• Hospital and medical center social workers or patient representatives may be able to direct you to programs that work with caregivers in your area. Contact your hospital or medical center for assistance.
  • Nonprofit organizations:
Childcare Financial Assistance
  • Hospitals and medical centers may have programs to provide assistance with childcare during medical care of a family member. Contact the social worker or patient representative of the facility.
  • Government programs may help pay for childcare through a state or local agency. Money may be available through the childcare assistance office in your state. Contact your state or county Department of Health and Human Services for more information.
  • Nonprofit community organizations:
Insurance Assistance
Legal Assistance
Food and Nutrition
  • State or county Departments of Health and Human Services may be able to assist with nutritional programs, such as food stamps and specific programs for women and children. Check with your local Health and Human Services office for more information.
  • Nonprofit food banks are sometimes operated by faith-based groups or other nonprofit organizations.
  • Meals on Wheels
Financial Assistance to Meet Basic Needs
  • Nonprofit organizations:
  • Faith-based organizations may provide services to meet the basic daily needs of people who cannot afford to do so. Services may include help to obtain food and shelter as well as clothing and financial assistance to pay for transportation and other necessities. In addition, some programs offer help with financial planning and job placement. Contact faith-based organizations in your area to find out if such services are available.
  • County and state programs:
  • Federal programs:
  • Labor union programs may provide financial assistance, information and referrals to union members. Some programs operate jointly with a nonprofit organization, such as the United Way. If you belong to a labor union, contact your union representative about assistance that might be available.
Emergency Housing Housing and Urban Development (HUD)
Elder Services
  • Area Agency on Aging
  • AARP
  • Senior discounts are offered by many businesses for a variety of services, ranging from retail discounts to reduced prices for entertainment or eating out. Talk with business representatives in your area to find out if they provide special services or rates for seniors.
Utility Assistance
  • Utility companies often have funds to assist individuals and families with low or fixed incomes when they are having trouble paying their electric, natural gas or other energy bills. Homeowners, renters and subsidized housing tenants may be eligible. Assistance can include reinstating service that has been shut off for non-payment, financial aid for fuel payments and repair of leaking pipes and broken furnaces. Contact your utility company to find out about services and assistance they offer.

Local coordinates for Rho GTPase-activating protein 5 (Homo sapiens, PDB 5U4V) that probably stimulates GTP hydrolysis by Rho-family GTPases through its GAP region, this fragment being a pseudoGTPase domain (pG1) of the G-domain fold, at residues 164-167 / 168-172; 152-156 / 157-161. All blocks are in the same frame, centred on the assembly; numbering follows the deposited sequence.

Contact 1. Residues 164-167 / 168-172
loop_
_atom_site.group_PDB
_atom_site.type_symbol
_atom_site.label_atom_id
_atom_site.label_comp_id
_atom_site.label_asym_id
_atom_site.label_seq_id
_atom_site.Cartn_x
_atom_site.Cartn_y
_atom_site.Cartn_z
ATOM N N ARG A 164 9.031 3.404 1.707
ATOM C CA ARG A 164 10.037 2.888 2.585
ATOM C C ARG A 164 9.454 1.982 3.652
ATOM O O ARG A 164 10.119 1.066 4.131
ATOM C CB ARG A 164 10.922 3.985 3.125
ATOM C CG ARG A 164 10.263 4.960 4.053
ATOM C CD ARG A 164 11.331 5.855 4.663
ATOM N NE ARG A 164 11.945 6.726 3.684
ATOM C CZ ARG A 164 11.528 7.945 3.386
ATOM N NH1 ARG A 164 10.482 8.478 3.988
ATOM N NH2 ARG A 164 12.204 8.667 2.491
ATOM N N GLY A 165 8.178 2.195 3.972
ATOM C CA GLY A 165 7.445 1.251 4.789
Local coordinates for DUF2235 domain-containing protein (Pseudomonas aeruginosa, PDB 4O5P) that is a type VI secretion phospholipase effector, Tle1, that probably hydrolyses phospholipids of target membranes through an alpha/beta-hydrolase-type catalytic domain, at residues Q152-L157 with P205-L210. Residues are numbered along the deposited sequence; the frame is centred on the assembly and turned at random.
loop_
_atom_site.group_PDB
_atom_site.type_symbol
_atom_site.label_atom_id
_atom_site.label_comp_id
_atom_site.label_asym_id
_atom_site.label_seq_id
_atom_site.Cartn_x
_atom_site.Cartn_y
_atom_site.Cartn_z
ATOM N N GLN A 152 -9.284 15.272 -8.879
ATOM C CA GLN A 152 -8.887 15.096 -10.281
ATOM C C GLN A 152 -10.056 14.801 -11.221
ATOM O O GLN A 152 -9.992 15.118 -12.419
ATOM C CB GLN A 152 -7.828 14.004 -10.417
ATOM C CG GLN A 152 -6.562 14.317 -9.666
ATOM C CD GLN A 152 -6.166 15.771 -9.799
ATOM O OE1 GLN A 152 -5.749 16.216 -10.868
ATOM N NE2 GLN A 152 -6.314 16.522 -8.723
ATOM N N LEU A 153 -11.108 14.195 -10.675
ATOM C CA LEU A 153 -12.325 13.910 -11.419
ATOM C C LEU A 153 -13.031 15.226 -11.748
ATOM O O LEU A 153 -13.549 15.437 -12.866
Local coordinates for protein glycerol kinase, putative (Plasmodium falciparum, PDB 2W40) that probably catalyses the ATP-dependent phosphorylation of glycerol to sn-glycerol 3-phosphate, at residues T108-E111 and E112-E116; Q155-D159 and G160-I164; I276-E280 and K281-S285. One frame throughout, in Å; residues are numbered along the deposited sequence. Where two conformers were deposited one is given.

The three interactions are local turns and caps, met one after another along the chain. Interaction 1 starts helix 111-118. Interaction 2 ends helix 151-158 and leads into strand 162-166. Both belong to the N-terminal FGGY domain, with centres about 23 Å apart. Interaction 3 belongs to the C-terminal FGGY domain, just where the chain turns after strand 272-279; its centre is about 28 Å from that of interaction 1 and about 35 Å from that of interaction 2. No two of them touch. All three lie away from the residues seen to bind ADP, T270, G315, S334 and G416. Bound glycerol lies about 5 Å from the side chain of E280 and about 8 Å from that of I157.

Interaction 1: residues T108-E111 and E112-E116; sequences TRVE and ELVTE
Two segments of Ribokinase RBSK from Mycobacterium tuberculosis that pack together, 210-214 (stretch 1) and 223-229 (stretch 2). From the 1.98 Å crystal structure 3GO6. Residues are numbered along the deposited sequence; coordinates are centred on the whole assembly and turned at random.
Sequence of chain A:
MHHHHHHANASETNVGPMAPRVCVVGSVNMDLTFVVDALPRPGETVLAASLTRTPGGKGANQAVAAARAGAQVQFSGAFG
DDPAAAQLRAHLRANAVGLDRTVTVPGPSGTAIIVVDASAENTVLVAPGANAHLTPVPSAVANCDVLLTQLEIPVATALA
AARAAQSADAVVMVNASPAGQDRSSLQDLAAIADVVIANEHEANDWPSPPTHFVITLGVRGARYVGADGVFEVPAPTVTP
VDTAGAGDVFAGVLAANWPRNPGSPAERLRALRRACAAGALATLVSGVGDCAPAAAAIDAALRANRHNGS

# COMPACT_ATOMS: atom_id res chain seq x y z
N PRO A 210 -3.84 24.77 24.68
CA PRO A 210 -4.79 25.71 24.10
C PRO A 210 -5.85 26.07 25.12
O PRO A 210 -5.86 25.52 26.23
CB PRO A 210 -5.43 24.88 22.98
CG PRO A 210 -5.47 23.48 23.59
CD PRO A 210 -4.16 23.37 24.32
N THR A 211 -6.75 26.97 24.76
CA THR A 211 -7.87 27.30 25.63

• Government programs may provide assistance paying for heating or cooling expenses for those who qualify for services. Your state or county Department of Health and Human Services should be able to provide information about programs in your area.
  • National Energy Assistance Referral (NEAR)
  • Faith-based organizations may also provide direct services including emergency financial assistance for utilities. Contact your faith-based organization if you need this type of help.
Telephone Assistance
  • Telephone financial assistance programs exist in some areas to help those who have low incomes obtain affordable telephone service. Contact your telephone company to find out if there are programs like this in your area.
  • State or county Departments of Health and Human Services may be able to arrange for temporary financial assistance to pay for basic telephone service charges in situations where there are health care needs. Contact your local agency to find out if this type of help is available.
Tax Preparation Assistance Nonprofit organizations:

Home Maintenance Assistance Nonprofit organizations:

    • Community Action Programs may provide assistance with home maintenance, weatherization and repair for people who have low incomes. Contact the Community Action Program in your area to see if you qualify for assistance.
    • Meals on Wheels
  • Faith-based organizations may have volunteers who are willing to assist people with minor home maintenance tasks. Contact your faith-based organization if you need this type of help.
Support Services for Day-to-Day Needs
  • Nonprofit organizations, including those operated by faith-based organizations, frequently offer a variety of support service programs for people who need them. These may include assistance with lawn work, pet care or light maintenance and repair for your home.
  • Livestrong Cancer Navigation Services
Job Search Assistance
  • Government-sponsored career and job search assistance programs: Employment and Training Administration through the U.S. Department of Labor program
  • Nonprofit organizations like Livestrong Cancer Navigation Services
  • Educational institutions that you have attended may offer job search services for alumni. In addition, many community colleges and vocational schools offer free career counseling and work with local employers and job training partnership programs. Contact post-secondary schools in your area to find out if these types of services are available.
  • Internet job search assistance exists in the form of free informational articles, job listings and resume tips. These resources are available through many organizations, such as website business sponsors, educational institutions and other nonprofit groups.
  • Public libraries have information and resources to help with job searches and resume preparation. In addition, you may be able to find information about prospective employers through the library resources. A librarian can help you find the information you need.
Clothing and Appearance Nonprofit organizations:

Exercise Community centers and local parks offer opportunities to use recreational facilities and to participate in free or low-cost group exercise programs. Contact your Parks and Recreation Department.